[High Court of Judicature at Madras  Rep. by its Registrar General v. MC Subramaniam, 2021 SCC OnLine SC 109, decided on 17.02.2021]


*Judgment by: Justice MM Shantanagoudar 

Hot Off The PressNews

SCBA writes to Secretary General, Supreme Court, requesting inclusion of RuPay card and UPI for payment of court fees.

For the payment of Court Fees, the Supreme Court website is accepting payments from only four credit Cards i.e. Visa, Mastercard, Mistro and American express. It does not provide the facility of payment through Rupay Cards and UPI. 

Rupay was a payment scheme launched by the Government of India to fulfill vision of India’s own, domestic, open and multilateral payment system and UPI is an initiative by Government of India with multiple benefits. Both schemes are being highly promoted by the Government of India, therefore most of the Banks are issuing RuPay Cards where a large population as also many members of the Bar use the Rupay Cards and UPI system for payments.

Therefore, SCBA requested that payments for this purpose should also be accepted through RuPay Card and UPI. 


Supreme Court Bar Association

Case BriefsHigh Courts

Punjab and Haryana High Court:  Lisa Gill, J. allowed the application for the refund of the fees on the ground that the matter was resolved between the parties.

An appeal was filed by the appellant-plaintiff against the order passed by the Additional Civil Judge (Senior Division), Faridabad where the suit for specific performance filed by the appellant was dismissed.

Rakesh Kumar Sharma, counsel for the applicant/appellant submitted that the appellant does not wish to pursue the appeal which was filed for the specific performance as the dispute between the parties had been resolved amicably.The applicant/appellant further prayed for the refund of the court fee.  Reliance was placed upon the decision of Division Bench of the Karnataka High Court in the case of A. Sreeramaiah v. South Indian Bank Ltd., 2006 SCC Online Kar 563 in which it was held that the matter being resolved by the parties amicably, amongst themselves without the intervention of the court, the court fees should be refunded.

In the above-mentioned case, the court held that the object behind Section 89 of the Civil Procedure Code, 1908 is to encourage the parties to arrive at the settlement. It is not important that the parties are referred to the four methods but if parties themselves at the earliest stage before the court come to the settlement, it will be considered that the object of Section 89 is achieved. The court further held that “No party should be discriminated in the matter of refund of Court Fees mainly on the ground that they have settled the dispute at the earliest stage before the court without recourse to any of the methods mentioned under Section 89 of the Civil Procedure Code, 1908.” Thus, the court directed the refund of the court fees appended with the appeal to the appellant. [Raj Kumar v. Gainda Devi, 2019 SCC OnLine P&H 658decided on 29-5-2019]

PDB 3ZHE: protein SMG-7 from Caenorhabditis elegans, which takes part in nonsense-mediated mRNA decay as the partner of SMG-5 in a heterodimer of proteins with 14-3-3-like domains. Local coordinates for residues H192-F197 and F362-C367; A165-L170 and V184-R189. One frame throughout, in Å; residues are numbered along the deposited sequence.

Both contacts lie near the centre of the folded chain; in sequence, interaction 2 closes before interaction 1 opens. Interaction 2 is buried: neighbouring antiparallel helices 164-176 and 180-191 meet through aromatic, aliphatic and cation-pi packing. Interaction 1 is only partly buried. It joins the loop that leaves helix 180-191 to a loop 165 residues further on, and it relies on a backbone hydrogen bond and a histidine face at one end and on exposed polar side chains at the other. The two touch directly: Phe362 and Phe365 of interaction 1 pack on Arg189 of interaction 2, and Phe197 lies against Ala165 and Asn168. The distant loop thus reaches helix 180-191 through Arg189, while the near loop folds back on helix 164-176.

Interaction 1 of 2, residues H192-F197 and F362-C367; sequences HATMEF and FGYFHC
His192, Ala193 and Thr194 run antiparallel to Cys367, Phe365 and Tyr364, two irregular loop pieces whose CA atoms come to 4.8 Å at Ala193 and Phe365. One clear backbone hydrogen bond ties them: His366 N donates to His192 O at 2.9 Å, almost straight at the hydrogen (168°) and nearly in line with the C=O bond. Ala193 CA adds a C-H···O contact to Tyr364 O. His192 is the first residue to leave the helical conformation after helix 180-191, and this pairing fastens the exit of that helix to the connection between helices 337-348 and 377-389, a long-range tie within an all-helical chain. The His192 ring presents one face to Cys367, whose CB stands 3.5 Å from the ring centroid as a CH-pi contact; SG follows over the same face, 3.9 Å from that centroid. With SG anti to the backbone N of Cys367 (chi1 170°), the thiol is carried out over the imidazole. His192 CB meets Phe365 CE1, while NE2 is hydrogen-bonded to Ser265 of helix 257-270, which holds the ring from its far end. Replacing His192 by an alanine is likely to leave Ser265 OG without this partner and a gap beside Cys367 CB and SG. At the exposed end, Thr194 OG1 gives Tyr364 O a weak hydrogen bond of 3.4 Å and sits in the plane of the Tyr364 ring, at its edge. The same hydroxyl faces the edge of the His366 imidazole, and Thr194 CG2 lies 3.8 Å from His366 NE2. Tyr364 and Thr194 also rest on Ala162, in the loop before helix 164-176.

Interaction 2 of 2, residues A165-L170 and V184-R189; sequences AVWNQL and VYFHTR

Case BriefsHigh Courts

Orissa High Court: A Bench comprising of Dr A.K. Rath, J. clarified the point on exemption of paying court fees in respect of a woman through the present order.

The plaintiff-opposite party 1 had instituted the suit for declaration of title, partition and permanent injunction. Value of the suit was at Rs 1, 11, 84,300 on which ad valorem court fees is of Rs 3, 61,931 payable. It has been contended that the plaintiff being a woman will be exempted from the payment of court fees.

Further, it has been stated that the plaintiff in the present case was a citizen of USA due to which she was not liable to be exempted from payment of court fees. Trial Court had rejected the said submissions which lead to the instant petition.

The Bench stated that in accordance to the SRO No. 575 of 1994 issued by the Government of Orissa under Section 35 of the Court Fees Act, 1987, categories of persons are exempted from payment of court fees, which clearly states that women are exempted from the payment of court fees. The Court also stated that the notification sweeps the woman of any status or nationality.

Therefore, in view of the notification stated above, plaintiff being a woman is exempted from the payment of court fees and the impugned order does not suffer from any illegality or infirmity warranting the interference of the Court under Article 227 of Constitution of India. [Sanjay Kumar Das v. Munmum Patnaik, 2018 SCC OnLine Ori 445, decided on 21-12-2018]

 

Case BriefsHigh Courts

Orissa High Court: A Single Judge Bench of Dr A.K. Rath, J., dismissed the petition which challenged the order of the trial court whereby the Court allowed the application of the defendant filed under Order 7 Rule 11(c) CPC and directed the plaintiff to pay ad-valorem court fees.

The facts of the case are as that the plaintiff-petitioner had instituted the suit for declaration of title and declaration that the sale deed executed by him in favor of the defendant as null and void. The litigation started between the parties and the defendant filed an application under Order 7 Rule 11(c) CPC stating that the plaintiff had instituted the suit for declaration that the registered sale deed as void. They contended that the plaintiff was the executant of the sale deed, he sought its cancellation and therefore He should pay ad-valorem court fees. Plaintiff filed an objection to the said application and their counsel, Mr Samir Kumar Mishra and Mr S. Rout contended that the sale deed was a nominal one and no consideration was passed and thus the plaintiff could put his own valuation and pay the court fees.

The Court, relying on the Umakanta Das v. Pradip Kumar Ray, 1986 SCC OnLine Ori 11, dismissed the petition and upheld the order of the trial court, directing the petitioners to pay the ad valorem court fees. [Kumar Soumyakanta Bisoi v. Banita Panda, 2018 SCC OnLine Ori 435, decided on 18-12-2018]